On the fourth day of her illness, I spent the whole evening with Natasha and stayed long after midnight. There was something we had to discuss. As I went out I said to my invalid that I should be back very soon, as indeed I reckoned on being. Being detained almost unexpectedly at Natasha’s, I felt quite easy in my mind about Nellie. Alexandra Semyonovna was sitting up with her, having heard from Masloboev, who came in to see me for a moment, that Nellie was ill and that I was in great difficulties and absolutely without help. Good heavens, what a fuss kind-hearted Alexandra Semyonovna was in!

“So of course he won’t come to dinner with us now! Ach, mercy on us! And he’s all alone, poor fellow, all alone! Well, now we can show how kindly we feel to him. Here’s the opportunity. We mustn’t let it slip.”

She immediately appeared at my flat, bringing with her in a cab a regular hamper. Declaring at the first word that she was going to stay and had come to help me in my trouble, she undid her parcels. In them there were syrups and preserves for the invalid, chickens and a fowl in case the patient began to be convalescent, apples for baking, oranges, dry Kiev preserves (in case the doctor would allow them) and finally linen, sheets, dinner napkins, nightgowns, bandages, compresses — an outfit for a whole hospital.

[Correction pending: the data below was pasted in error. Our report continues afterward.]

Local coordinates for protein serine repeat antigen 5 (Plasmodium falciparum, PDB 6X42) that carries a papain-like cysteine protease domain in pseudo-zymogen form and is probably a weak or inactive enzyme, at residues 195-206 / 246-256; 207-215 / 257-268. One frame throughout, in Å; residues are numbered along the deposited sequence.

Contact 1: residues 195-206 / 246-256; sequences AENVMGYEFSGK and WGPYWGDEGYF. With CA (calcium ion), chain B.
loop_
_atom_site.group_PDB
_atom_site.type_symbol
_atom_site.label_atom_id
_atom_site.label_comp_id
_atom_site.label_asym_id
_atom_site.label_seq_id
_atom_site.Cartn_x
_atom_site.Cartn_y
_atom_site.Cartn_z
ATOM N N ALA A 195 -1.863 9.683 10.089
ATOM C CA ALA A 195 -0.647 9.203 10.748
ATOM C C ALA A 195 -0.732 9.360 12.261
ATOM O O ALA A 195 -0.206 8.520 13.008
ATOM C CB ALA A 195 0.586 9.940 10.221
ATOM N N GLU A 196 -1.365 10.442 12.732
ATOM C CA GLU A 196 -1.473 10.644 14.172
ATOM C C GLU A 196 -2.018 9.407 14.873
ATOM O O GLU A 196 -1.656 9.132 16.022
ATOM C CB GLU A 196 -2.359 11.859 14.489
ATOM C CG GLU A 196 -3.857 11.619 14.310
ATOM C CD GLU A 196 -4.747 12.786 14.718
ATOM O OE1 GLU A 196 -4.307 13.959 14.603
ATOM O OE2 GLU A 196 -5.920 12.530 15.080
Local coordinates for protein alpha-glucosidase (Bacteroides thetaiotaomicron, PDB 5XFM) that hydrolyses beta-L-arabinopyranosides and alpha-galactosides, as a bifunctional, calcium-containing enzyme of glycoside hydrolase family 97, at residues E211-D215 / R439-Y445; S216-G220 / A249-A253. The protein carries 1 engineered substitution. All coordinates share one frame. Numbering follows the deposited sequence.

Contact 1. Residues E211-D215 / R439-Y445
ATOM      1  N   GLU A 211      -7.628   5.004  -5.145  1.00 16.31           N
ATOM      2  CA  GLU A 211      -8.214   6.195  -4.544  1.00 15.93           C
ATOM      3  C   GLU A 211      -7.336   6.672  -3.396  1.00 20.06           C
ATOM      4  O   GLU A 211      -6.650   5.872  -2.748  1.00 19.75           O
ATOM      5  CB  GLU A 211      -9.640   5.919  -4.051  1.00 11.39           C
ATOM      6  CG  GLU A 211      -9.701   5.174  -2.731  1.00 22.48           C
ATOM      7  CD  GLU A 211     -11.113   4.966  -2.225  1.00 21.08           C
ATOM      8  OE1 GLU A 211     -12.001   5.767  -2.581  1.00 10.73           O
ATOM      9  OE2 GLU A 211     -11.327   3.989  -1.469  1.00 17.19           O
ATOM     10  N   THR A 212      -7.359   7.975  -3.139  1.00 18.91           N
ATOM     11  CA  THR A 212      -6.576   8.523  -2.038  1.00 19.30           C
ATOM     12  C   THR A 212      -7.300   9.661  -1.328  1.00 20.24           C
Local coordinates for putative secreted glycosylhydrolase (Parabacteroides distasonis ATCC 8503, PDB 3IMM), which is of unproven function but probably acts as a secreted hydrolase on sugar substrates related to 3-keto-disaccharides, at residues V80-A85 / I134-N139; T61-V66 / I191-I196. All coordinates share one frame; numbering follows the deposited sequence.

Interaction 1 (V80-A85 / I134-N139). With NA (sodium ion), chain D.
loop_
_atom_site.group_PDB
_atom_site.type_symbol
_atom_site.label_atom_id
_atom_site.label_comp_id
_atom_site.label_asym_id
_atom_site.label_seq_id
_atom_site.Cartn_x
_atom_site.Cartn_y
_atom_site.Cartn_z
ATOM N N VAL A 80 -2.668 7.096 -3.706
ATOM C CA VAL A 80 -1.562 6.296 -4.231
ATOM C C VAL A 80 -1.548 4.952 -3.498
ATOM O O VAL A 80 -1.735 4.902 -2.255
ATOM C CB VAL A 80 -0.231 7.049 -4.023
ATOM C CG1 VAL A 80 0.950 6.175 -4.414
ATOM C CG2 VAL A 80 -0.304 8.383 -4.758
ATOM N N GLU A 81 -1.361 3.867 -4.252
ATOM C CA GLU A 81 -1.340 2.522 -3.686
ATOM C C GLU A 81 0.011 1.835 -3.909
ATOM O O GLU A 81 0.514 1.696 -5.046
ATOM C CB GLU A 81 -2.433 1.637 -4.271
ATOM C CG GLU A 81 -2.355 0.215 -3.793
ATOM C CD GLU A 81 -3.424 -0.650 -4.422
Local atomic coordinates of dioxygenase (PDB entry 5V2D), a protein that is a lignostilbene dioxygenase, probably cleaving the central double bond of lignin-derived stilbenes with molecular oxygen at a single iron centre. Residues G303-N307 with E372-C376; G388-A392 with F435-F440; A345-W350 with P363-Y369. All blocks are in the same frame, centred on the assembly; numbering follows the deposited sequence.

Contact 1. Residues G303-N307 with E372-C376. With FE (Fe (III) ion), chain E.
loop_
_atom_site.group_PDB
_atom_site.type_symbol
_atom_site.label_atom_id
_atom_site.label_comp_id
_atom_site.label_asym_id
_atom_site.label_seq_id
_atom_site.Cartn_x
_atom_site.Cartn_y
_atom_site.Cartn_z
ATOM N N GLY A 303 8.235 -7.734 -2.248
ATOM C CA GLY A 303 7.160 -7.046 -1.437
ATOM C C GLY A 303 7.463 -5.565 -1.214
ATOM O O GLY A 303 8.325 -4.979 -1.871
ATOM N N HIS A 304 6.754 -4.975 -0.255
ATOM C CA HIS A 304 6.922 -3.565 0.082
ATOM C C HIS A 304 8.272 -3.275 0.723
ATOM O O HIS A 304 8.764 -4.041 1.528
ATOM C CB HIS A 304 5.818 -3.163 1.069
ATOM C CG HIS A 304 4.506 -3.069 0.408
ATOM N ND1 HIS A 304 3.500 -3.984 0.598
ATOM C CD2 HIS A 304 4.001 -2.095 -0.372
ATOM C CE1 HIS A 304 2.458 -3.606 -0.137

“We’ve got everything,” she said to me, articulating every word as though in haste, “and, you see, you live like a bachelor. You’ve not much of all this. So please allow me . . . and Filip Filippovitch told me to. Well, what now . . . make haste, make haste, what shall I do now? How is she? Conscious? Ah, how uncomfortably she is lying! I must put her pillow straight that she may lie with her head low, and, what do you think, wouldn’t a leather pillow be better? The leather is cooler. Ah, what a fool I am! It never occurred to me to bring one. I’ll go and get it. Oughtn’t we to light a fire? I’ll send my old woman to you. I know an old woman. You’ve no servant, have you? . . . Well, what shall I do now? What’s that? Herbs . . . did the doctor prescribe them? For some herb tea, I suppose? I’ll go at once and light the fire.”